The longboard market has a board for every need. Although this extreme variety gives the rider the best buying experience, it’s easy to get overwhelmed and confused. To help find the perfect ride, let us demystify some terms:
Deck Length – typically the first thing to consider, the deck length defines how long the longboard is from tip to end. Different sizes benefit different people and situations – what someone interested in starting wants will not be the same as someone who hopes to do complicated tricks and turns. A new rider should investigate a longer board, which can provide much-needed stability in the beginning. Even advanced longboard riders enjoy a longer board for a more comfortable ride. These boards can range from mid-size (33” to 42”, or 84cm – 107cm) to the long (43” and up, or 109cm and up). Shorter boards under 32” are perfect for experienced trick-style riders, youth, and shorter riders.
Kicktail – the end of the board is angled upwards, like an edge of a skateboard. The kicktail can be handy for tricks, getting up and down from curbs and making quick and precise turns. Most novice longboard users will not use this feature, and a board without a kicktail can be more stable at the back – we suggest that newer riders opt for no kicktail.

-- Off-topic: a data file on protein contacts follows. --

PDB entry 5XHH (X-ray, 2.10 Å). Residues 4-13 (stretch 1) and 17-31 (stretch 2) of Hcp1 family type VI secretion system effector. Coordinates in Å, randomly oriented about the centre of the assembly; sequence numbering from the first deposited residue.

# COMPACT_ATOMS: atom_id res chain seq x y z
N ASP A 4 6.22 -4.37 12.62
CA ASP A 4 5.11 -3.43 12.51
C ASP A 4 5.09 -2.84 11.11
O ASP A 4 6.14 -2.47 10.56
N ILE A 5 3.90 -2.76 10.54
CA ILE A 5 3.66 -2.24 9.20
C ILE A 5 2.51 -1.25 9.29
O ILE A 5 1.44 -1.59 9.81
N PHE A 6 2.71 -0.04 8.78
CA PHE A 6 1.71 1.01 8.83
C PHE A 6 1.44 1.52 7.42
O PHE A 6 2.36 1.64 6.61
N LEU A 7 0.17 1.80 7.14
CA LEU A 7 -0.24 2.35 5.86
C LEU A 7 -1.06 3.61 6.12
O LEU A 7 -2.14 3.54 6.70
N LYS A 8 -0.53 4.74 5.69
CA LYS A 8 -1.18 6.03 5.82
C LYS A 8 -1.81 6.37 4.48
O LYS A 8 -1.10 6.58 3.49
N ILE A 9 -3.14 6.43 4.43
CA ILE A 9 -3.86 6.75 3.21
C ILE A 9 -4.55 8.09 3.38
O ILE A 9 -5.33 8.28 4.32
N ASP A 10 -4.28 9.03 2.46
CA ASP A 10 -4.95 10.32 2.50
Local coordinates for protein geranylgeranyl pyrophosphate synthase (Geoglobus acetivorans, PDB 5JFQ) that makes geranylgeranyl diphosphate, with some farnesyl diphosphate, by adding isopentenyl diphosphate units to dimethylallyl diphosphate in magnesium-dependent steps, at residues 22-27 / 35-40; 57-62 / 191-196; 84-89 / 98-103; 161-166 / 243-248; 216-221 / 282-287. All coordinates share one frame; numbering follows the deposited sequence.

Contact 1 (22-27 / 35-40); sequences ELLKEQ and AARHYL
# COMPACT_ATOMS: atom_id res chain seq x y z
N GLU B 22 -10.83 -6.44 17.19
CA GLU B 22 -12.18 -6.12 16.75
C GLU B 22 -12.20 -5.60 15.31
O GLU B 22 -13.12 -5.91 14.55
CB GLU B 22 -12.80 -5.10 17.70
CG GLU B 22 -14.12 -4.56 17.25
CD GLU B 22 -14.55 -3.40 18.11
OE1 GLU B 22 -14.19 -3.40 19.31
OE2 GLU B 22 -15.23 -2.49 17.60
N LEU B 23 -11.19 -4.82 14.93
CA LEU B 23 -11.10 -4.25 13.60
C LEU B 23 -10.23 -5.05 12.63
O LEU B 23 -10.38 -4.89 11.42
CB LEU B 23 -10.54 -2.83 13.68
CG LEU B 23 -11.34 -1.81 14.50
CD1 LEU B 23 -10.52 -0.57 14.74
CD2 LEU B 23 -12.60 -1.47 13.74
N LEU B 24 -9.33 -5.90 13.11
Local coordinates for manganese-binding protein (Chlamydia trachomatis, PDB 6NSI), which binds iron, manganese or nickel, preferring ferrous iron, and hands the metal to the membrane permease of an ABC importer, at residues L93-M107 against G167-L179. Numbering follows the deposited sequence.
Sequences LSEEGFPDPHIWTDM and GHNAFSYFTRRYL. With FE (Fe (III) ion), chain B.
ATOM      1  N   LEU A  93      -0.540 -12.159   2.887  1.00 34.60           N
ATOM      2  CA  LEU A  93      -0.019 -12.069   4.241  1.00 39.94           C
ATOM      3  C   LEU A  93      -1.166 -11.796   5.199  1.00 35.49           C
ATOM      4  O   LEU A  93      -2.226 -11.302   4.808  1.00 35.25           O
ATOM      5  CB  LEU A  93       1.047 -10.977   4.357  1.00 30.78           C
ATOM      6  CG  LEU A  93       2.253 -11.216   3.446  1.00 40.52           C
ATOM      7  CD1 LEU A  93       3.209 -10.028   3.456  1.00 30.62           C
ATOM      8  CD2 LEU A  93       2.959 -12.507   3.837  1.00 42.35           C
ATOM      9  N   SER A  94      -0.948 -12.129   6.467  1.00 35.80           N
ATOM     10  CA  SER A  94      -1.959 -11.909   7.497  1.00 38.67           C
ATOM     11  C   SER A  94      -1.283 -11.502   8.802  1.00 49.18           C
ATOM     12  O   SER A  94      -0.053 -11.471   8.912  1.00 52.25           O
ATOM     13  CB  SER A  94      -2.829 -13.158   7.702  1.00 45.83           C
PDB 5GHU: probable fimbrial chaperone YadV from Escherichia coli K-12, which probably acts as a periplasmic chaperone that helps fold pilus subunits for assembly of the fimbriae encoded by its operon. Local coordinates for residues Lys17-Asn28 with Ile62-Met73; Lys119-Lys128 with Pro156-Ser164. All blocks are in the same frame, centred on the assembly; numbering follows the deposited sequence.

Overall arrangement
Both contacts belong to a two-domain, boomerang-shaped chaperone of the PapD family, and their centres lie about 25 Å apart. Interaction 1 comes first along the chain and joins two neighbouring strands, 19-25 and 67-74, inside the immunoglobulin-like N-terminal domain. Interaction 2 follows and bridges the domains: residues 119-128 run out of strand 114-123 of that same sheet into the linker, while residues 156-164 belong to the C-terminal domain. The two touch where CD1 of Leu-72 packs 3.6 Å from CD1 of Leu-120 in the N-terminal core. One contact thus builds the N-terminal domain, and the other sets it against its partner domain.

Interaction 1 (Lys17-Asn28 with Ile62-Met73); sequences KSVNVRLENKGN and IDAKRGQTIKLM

Deck Flex – a self-explanatory term, the deck flex can make a ride smoother by absorbing some of the impact of uneven ground or small debris in the riding path. It is also easier on your ankles and knees, so riders who frequent long journeys may opt for a board with more deck flex. Alternatively, decks with less flex offer more stability for the beginner and are more accurate to the original longboards.
Wheel Diameter – how wide the wheel’s diameter is can impact the ride itself. A wider wheelbase lifts the board off the ground, are slower to get up to speed, and can withstand higher speed for longer. Smaller wheels get to speed quickly but lower the board closer to the ground, impacting turning.
Durometer – the hardness of the wheels is a factor in most longboard searches as well. The harder the wheel (measured by ‘A’), the more equipped for speed. The softer the wheel, the more comfortable the ride with enhanced shock absorption.
With these concepts in mind, consider your experience with longboards and your predicted use and go forward. Consider each option carefully, and soon you’ll be enjoying the ride with your longboard, correctly selected for you.